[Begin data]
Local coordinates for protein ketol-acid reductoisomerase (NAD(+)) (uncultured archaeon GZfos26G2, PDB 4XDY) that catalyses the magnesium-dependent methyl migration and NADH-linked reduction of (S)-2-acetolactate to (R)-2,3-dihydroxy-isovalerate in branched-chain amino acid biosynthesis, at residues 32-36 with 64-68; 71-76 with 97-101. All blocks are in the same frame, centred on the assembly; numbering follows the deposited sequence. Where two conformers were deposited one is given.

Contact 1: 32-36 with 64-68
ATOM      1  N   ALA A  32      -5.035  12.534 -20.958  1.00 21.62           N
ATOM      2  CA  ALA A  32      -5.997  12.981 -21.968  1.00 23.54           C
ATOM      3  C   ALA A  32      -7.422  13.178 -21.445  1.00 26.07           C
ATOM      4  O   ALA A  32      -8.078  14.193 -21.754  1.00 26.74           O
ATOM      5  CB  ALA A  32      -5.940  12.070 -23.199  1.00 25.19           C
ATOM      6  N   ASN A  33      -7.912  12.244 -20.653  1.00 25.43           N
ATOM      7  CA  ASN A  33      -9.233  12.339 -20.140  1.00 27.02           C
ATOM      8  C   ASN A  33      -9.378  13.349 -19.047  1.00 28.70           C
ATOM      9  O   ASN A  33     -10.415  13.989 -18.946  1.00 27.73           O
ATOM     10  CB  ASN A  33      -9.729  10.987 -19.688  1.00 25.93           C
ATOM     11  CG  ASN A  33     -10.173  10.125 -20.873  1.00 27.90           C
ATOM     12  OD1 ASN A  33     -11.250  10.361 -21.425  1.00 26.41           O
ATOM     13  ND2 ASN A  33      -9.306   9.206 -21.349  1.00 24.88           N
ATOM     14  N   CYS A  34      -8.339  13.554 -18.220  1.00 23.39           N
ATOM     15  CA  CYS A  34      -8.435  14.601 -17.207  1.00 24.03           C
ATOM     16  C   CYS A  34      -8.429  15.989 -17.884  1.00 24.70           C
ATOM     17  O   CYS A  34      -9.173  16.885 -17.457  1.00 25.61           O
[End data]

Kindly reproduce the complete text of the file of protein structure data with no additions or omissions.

Local coordinates for protein ketol-acid reductoisomerase (NAD(+)) (uncultured archaeon GZfos26G2, PDB 4XDY) that catalyses the magnesium-dependent methyl migration and NADH-linked reduction of (S)-2-acetolactate to (R)-2,3-dihydroxy-isovalerate in branched-chain amino acid biosynthesis, at residues 32-36 with 64-68; 71-76 with 97-101. All blocks are in the same frame, centred on the assembly; numbering follows the deposited sequence. Where two conformers were deposited one is given.

Contact 1: 32-36 with 64-68
ATOM      1  N   ALA A  32      -5.035  12.534 -20.958  1.00 21.62           N
ATOM      2  CA  ALA A  32      -5.997  12.981 -21.968  1.00 23.54           C
ATOM      3  C   ALA A  32      -7.422  13.178 -21.445  1.00 26.07           C
ATOM      4  O   ALA A  32      -8.078  14.193 -21.754  1.00 26.74           O
ATOM      5  CB  ALA A  32      -5.940  12.070 -23.199  1.00 25.19           C
ATOM      6  N   ASN A  33      -7.912  12.244 -20.653  1.00 25.43           N
ATOM      7  CA  ASN A  33      -9.233  12.339 -20.140  1.00 27.02           C
ATOM      8  C   ASN A  33      -9.378  13.349 -19.047  1.00 28.70           C
ATOM      9  O   ASN A  33     -10.415  13.989 -18.946  1.00 27.73           O
ATOM     10  CB  ASN A  33      -9.729  10.987 -19.688  1.00 25.93           C
ATOM     11  CG  ASN A  33     -10.173  10.125 -20.873  1.00 27.90           C
ATOM     12  OD1 ASN A  33     -11.250  10.361 -21.425  1.00 26.41           O
ATOM     13  ND2 ASN A  33      -9.306   9.206 -21.349  1.00 24.88           N
ATOM     14  N   CYS A  34      -8.339  13.554 -18.220  1.00 23.39           N
ATOM     15  CA  CYS A  34      -8.435  14.601 -17.207  1.00 24.03           C
ATOM     16  C   CYS A  34      -8.429  15.989 -17.884  1.00 24.70           C
ATOM     17  O   CYS A  34      -9.173  16.885 -17.457  1.00 25.61           O